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Post new topic   Reply to topic  Vonage® VoIP Forum - Vonage News, Reviews And Discussion » Hard Wiring - Installation
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laxldy
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PostPosted: Tue Nov 28, 2006 12:34 pm    Post subject: OK to house wire with existing other business telco lines? Reply with quote Back to top

Hi-Newbie to Vonage. Husband has home office with phone/fax lines. Want to install Vonage (one line for residential only-keep existing office lines with telco.) via house wiring. Is this possible? Are there likely to be conflicts? What are potential problems?

Located in Maryland with Verizon phone.
Connection is Adelphia Cable: broadband 100mbps
cable>linksys BEFCMU10>Motorola VT2142-VD

Thanks for help. Trying to avoid any disasters....

G
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dheiy
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PostPosted: Tue Nov 28, 2006 12:43 pm    Post subject: Reply with quote Back to top

any types of house wiring is possible.
just makes sure that you installed them in the right pattern and make really sure that the cables are still good.


additional infos>
instructions in how to install existing house wiring with Vonage


Do-It-Yourself Home Wiring Guide

One way to use Vonage on multiple phones is to modify the existing telephone wiring in your home to distribute the Vonage service to all of your phone jacks. Then you can plug a regular telephone into any jack and make a call.

This option works best if you own your own single-family home. If you live in an apartment or a multiple-family dwelling, chances are your landlord and neighbors will not want you to alter your building's telephone lines. It is not very difficult to modify your home phone wiring, but it helps if you are handy around the house and have a basic understanding of telephone wiring. IMPORTANT: Because you are dealing with lines that carry voltage, there's always a risk of causing a fire or damage to your phone lines and equipment. If you are not comfortable doing the work yourself, you should hire a professional electrician or telephone technician to do the job instead.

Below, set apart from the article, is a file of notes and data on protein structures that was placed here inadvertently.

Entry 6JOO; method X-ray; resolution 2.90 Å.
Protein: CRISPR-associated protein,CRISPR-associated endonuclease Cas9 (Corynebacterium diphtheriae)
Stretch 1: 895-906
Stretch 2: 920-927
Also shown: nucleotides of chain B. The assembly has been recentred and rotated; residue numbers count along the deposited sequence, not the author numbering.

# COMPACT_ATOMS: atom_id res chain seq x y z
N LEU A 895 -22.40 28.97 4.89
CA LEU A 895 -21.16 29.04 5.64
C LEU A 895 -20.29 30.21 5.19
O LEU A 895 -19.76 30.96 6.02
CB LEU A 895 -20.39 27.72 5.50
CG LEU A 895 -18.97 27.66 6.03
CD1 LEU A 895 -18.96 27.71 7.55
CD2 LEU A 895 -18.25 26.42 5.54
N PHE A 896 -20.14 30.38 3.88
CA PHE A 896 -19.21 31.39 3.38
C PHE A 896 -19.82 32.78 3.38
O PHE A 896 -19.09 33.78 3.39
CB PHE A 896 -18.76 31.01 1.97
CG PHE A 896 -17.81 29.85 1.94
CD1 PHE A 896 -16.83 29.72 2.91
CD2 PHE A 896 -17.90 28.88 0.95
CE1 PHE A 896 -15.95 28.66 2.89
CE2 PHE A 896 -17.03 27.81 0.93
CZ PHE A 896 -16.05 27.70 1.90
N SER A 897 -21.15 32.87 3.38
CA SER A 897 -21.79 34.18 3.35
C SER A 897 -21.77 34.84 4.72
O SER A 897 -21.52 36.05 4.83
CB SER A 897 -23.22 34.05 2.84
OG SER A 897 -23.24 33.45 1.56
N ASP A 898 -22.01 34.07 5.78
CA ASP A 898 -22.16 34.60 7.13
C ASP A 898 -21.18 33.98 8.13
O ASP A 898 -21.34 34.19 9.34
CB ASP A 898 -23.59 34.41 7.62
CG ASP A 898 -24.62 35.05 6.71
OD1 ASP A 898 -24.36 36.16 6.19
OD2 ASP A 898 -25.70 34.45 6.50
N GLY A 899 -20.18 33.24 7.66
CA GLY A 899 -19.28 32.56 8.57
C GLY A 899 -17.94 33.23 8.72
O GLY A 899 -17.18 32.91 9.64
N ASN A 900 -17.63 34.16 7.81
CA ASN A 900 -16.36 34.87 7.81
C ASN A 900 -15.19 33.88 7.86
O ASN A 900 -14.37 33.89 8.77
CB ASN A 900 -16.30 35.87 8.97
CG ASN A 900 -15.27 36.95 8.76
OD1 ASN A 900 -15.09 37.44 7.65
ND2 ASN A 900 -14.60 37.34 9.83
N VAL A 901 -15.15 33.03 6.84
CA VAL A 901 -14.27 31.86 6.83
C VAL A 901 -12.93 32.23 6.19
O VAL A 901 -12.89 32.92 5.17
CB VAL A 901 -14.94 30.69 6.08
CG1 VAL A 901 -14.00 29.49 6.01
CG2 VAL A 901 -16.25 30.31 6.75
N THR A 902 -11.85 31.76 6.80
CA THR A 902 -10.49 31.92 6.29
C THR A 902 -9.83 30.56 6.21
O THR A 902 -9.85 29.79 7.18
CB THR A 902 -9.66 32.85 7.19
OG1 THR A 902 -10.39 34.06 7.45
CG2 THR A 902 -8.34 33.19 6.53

It is important to understand that by modifying your telephone wiring to distribute Vonage throughout your home, you will be totally disconnecting yourself from the phone company. But the process is completely reversible. So if you sell your house in the future, for example, you can restore your old phone configuration with minimal difficulty. Note: If you plan to transfer your phone number to Vonage, you must wait for that process to complete before you begin rewiring your house.

INSTRUCTIONS

STEP ONE - ISOLATE YOUR INSIDE WIRING

To re-wire your home for Vonage, you first need to isolate your inside phone wiring from the lines that come into your house from the phone company. This is a step you shouldn't skip, even if you think your phone line is already dead. If you don't isolate your inside wiring, and the phone company decides to send voltage across the line you thought was dead, it could damage the telephone equipment inside your house or worse, cause a fire.
To begin, find the box on the outside of your house where the telephone lines come into your house from the street. This is called the Network Interface Unit (NIU). It's the legal demarcation point where the outside wiring from the street (owned by the telephone company) meets the wiring inside your house (owned by you). When you open the box, which is usually locked or fastened with a screw, you will have access to the side containing the wires going into your home, but not the side with the lines coming from the street. You'll also see a ground wire coming out of the phone company's side of the box. This wire protects you against lightning strikes, so make sure you never disconnect it.
Once you've opened your side of the NIU, you'll see one or more sets of screw terminals inside. Each will have a short piece of telephone wire coming out of it with a phone connector on the end plugged into a corresponding jack. If there's only one line coming into your house, you'll most likely have only one set of screw terminals. To disconnect from the phone company, simply unplug each of the short telephone wires from its corresponding jack.